The Art of the Interview

Interviewing people takes many forms and we each do it almost every day. From asking our friends and family details about their day, to finding out the gossip of our coworkers. Think of an interview as a somewhat structured, pre-thought out, line of questioning. This questioning can run the range of very formal to completely informal and can be both written or oral. In my former career as a 911 dispatcher my questions were very specific and as you would imagine, potentially life altering if there were unnecessary delays. This article I’m going to delve into how an interview works and give some tips and examples of good interview questions. At the end of the article I have a great set of questions for you to answer.

What Is the Purpose of the Interview?

Are you conducting a job interview? Asking a family member about their day? Conducting a formal interview as part of your job? Will you be recording their answers or just listening? Will the questions be written? Is the interview in person, over the phone, or some other format? All of these questions will help you set the stage for the kinds and types of questions to ask.

Since you are planning this interview ahead of time, make sure you put some thought into the questions being asked. Take into consideration how well you know the person as well as the setting and purpose for the interview. For example if you are in charge of hiring someone and you are conducting an in person interview, the questions will be radically different from a 911 dispatcher getting information pertaining to an assault that just occurred.

communication
talking to you

Words Matter

I cannot stress this enough, words matter. Take time and formulate your questions, write them down, try them out ahead of time. Work backward – i.e. think of the answer you are looking for and develop a question to get that information out of the person. Vague, unspecific questions, will get you vague, unspecific answers. Sometimes you will need to ask multiple questions to ensure you get the answers you are looking for. Here are a couple of lines of questioning a police dispatcher might have:

911 Dispatcher: What does the suspect look like?

Caller: He was tall I guess.

This is a very poor question to ask because the 911 dispatcher needs to have very specific information to relay to the responding officers including race, gender, height, weight, clothing color and description, etc. Assuming the caller will know to give that information would be a mistake. The caller may not even know what a suspect is. Instead the line of questions should be something like:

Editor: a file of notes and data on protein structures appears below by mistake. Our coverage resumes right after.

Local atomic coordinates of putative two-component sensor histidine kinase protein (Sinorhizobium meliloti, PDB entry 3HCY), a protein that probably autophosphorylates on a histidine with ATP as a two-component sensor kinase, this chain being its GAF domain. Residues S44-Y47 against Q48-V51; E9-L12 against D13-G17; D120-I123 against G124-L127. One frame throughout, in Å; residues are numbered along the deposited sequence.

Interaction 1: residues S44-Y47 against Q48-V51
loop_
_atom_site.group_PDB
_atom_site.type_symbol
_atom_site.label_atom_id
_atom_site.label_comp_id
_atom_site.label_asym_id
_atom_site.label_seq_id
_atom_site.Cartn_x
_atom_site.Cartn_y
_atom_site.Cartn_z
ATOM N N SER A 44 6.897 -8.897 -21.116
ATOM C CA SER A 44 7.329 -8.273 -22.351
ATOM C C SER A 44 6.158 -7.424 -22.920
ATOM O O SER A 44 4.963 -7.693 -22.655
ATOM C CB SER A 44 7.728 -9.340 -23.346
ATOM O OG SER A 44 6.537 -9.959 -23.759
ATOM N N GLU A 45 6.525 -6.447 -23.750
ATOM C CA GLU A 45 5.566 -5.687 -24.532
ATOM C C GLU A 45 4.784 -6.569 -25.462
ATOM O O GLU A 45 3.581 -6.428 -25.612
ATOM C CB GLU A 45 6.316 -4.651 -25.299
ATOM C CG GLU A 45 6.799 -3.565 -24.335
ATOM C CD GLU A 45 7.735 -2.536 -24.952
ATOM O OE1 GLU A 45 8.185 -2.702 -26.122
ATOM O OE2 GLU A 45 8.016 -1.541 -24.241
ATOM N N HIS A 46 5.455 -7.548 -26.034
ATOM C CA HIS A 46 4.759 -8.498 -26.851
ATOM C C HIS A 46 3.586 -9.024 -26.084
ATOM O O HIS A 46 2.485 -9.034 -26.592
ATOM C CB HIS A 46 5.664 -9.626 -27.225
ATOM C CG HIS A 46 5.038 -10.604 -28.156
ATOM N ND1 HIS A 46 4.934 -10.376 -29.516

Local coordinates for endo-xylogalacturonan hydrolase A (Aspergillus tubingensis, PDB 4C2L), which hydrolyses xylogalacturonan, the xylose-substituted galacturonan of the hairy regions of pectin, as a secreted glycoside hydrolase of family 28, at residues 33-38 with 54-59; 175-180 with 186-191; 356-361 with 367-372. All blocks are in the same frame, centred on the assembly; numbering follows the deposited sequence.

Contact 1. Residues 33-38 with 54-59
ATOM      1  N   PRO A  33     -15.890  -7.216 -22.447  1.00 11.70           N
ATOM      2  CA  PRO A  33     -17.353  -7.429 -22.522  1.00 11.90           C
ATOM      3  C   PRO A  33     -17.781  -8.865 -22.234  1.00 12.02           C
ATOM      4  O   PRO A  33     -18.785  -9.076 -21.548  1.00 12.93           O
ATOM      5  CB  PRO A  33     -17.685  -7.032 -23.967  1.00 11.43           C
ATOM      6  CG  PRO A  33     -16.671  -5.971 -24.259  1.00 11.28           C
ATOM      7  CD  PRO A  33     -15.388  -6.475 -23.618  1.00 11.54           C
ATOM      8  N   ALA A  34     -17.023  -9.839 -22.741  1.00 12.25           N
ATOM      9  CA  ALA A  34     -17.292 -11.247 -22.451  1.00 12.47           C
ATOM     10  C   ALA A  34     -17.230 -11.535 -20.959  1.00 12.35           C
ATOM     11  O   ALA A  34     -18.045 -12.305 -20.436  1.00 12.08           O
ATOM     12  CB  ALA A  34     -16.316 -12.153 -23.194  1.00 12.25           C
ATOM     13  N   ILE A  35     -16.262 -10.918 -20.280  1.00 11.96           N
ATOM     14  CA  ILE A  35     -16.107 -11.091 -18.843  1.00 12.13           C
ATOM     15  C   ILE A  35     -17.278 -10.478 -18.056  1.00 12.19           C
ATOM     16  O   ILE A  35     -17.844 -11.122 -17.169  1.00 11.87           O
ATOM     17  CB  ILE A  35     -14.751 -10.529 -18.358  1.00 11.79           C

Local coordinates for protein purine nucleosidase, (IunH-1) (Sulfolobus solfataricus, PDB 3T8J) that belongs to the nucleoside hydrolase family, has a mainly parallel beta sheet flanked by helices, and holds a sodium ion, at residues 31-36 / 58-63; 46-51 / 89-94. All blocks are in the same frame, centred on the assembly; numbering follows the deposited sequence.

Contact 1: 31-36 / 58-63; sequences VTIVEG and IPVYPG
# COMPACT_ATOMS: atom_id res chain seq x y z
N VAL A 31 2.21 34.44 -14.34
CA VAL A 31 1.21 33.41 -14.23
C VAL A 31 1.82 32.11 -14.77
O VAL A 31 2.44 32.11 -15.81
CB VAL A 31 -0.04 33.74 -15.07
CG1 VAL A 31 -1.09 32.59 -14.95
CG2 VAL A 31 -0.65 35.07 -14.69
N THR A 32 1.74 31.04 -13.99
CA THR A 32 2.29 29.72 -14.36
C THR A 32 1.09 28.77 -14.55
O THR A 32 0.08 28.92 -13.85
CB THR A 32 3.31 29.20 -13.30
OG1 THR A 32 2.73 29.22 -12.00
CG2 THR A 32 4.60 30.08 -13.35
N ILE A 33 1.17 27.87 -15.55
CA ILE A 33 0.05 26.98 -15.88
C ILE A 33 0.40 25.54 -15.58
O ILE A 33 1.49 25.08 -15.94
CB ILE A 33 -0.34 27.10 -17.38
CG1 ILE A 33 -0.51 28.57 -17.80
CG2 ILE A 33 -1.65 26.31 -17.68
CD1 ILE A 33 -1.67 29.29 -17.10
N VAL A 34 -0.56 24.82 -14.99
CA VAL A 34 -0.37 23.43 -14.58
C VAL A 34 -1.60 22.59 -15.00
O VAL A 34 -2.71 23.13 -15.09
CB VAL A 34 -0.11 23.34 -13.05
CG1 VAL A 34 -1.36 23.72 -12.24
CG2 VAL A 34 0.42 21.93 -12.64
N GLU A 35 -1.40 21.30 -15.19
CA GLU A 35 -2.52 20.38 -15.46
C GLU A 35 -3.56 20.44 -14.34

911 Dispatcher: Is the person white, black, hispanic, asian?

Caller: Asian

911 Dispatcher: Is the person male or female?

Caller: Female

911 dispatcher: How old would you guess she is? 20’s? 30’s?

Caller: Maybe 25

911 dispatcher: What clothing were they wearing? Color?

Caller: Red t shirt and blue jeans

It takes more questions for sure, however the 911 dispatcher removed all ambiguity from the questions and distilled them down to their essence getting the real information they wanted.

Order Matters

The order you ask questions is often overlooked. If you are trying to get information from someone you do not have an established rapport with, they you will want to start off with some easier questions. Make sure you make the other person feel comfortable, and confident in your abilities. If you start off with a question that is too deep, or too invasive you won’t elicit the answer you are looking for. At the end of this article I have a sample of great questions from Tim Ferriss – the questions are fantastic and the order is well thought out.

Effective Questions

As I stated earlier, your question is the method you are using in order to get an answer out of someone. If you word the question poorly, you will most likely get a response that isn’t quite what you wanted, or is incomplete.

Put thought into your questions – try them out on other people, you may need to do drafts of your questions in order to make them very effective.

A Good Interview Is Like a Conversation

We’ve all had conversations with people where they were just waiting for you to stop talking so they could ask the next question. Don’t be that person. You have to roll with the punches – if they answer something interesting don’t move on – explore what they said. If appropriate for your interview ask follow-up questions based on their answers. The more you rehearse and make it seem natural, the more comfortable the other person will be, and therefore the more open and honest their answers will be.

Listen to Interviewers

Pay attention when you come across an interview. Does it seem like a conversation? Is the interviewer asking probing questions? Does it seem like the interviewer is just trying to get through a list of questions? What are they doing right? What are they doing wrong?

Tim Ferriss tribe of mentors

Tim Ferriss – 11 Questions

These questions are found in the opening pages of Tim Ferriss’s new book “Tribe of Mentors”. I will post the questions and my answers below. Here are Tim’s answers to his own questions.

1. What is the book (or books) you’ve given most as a gift, and why? Or what are one to three books that have greatly influenced your life?